Interpreting international human rights standards: Treaty body general comments as a chisel or hammer?

Research output: Chapter in Book/Report/Conference proceedingChapter (peer-reviewed)peer-review


Human rights treaties are standard-setting yet these standards are open-textured and evolutionary; therefore interpretative tools must be engaged in order to flesh out the true extent of states’ obligations, particularly as these obligations evolve to reflect rights in the modern world. The human rights treaty bodies embedded in each of the UN human rights treaties are comprised of experts in the field specific to each treaty and represent a unique feature of the core treaties in that they are the primary interpreters of the treaties at the international level. Human rights treaty bodies have contributed a great deal to the development of measurable international human rights obligations. Through the functions confirmed by their respective treaties, treaty bodies have a range of options by way of which they can inform States Parties about the evolving nature of human rights protection. From issuing general comments, to appraising states’ periodic reports or reaching final views on individual communications – what will be referred to collectively throughout this chapter as ‘jurisprudence’ – there is no lack of soft law to be found. Though many states often ignore treaty body jurisprudence, there is unmistakeable evidence that it is creeping into the domestic realm by virtue of increasing reference to this jurisprudence in domestic court opinions and policy debates. The persisting question is whether the use of treaty body jurisprudence at the domestic level refines or distorts the development of universal human rights standards.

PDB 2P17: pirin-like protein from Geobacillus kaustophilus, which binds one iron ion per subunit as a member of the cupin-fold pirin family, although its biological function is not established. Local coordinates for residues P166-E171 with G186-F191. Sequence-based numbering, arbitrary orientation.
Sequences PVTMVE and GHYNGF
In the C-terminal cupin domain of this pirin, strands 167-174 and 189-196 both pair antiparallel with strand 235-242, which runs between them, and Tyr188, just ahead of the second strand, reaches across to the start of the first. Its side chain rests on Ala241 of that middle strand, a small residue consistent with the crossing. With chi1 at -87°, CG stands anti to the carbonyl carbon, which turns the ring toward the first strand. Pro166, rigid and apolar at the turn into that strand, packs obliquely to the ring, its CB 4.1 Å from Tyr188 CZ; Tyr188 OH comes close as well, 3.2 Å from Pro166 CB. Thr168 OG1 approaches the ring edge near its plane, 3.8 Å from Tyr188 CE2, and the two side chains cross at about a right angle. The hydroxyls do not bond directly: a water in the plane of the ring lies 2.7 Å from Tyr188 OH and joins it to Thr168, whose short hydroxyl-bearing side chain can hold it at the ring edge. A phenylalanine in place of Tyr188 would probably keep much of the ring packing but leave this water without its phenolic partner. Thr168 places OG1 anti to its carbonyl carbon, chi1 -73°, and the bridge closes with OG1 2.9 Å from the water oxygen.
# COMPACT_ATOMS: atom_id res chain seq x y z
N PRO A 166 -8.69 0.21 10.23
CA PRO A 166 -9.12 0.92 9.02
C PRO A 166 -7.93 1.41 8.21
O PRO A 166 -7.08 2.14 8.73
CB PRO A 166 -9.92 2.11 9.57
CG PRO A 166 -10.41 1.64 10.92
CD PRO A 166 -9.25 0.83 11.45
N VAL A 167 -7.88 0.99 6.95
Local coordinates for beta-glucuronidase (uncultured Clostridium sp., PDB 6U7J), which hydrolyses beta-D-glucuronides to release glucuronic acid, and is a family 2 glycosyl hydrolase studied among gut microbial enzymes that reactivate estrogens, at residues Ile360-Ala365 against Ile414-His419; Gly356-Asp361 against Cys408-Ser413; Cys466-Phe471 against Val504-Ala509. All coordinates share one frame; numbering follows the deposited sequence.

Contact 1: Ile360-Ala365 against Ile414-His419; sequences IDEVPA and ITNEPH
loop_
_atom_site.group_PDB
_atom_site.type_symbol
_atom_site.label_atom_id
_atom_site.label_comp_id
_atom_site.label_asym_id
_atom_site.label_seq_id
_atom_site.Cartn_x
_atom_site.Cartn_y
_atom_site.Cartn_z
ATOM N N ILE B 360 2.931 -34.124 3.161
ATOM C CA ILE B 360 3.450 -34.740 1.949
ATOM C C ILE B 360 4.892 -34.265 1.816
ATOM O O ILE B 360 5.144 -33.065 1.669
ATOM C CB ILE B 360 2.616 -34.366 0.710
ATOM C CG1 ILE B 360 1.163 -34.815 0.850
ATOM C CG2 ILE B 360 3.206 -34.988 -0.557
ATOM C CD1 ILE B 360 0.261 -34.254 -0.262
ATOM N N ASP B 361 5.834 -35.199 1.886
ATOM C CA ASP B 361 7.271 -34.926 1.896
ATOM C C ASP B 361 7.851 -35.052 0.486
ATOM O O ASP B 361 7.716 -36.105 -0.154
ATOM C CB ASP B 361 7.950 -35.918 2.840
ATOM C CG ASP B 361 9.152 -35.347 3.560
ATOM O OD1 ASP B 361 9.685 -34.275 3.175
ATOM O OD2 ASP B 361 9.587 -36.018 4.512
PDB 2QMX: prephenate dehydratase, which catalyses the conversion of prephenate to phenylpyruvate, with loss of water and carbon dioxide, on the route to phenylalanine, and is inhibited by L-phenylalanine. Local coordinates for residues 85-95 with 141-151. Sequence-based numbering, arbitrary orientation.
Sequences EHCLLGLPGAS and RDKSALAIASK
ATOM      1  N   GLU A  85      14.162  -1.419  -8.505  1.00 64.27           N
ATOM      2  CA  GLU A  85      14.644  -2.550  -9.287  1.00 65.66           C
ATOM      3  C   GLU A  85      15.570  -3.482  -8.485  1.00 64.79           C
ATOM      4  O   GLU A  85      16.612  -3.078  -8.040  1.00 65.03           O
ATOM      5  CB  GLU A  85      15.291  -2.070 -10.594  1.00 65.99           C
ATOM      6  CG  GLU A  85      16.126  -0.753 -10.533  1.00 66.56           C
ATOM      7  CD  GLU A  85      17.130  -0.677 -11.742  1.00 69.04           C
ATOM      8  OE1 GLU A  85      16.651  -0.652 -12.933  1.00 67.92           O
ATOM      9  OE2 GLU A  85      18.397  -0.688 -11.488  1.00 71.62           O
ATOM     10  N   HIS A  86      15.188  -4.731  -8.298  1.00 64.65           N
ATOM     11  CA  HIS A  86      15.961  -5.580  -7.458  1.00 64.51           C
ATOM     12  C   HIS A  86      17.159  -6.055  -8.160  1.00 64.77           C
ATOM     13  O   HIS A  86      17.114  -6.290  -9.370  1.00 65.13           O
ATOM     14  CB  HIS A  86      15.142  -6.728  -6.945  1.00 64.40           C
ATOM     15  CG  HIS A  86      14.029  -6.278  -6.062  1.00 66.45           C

Original languageEnglish
Title of host publicationTracing the Role of Soft Law in Human Rights
EditorsStephanie Lagoutte, Thomas Gammeltoft Hansen, John Cerone
PublisherOxford University Press
ISBN (Print)9780198791409, 0198791402
Publication statusPublished - Dec 2016

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  • LCIS Workshop

    Kasey McCall-Smith (Lecturer)

    19 Dec 2016

    Activity: Participating in or organising an event typesPublic Engagement – Public lecture/debate/seminar

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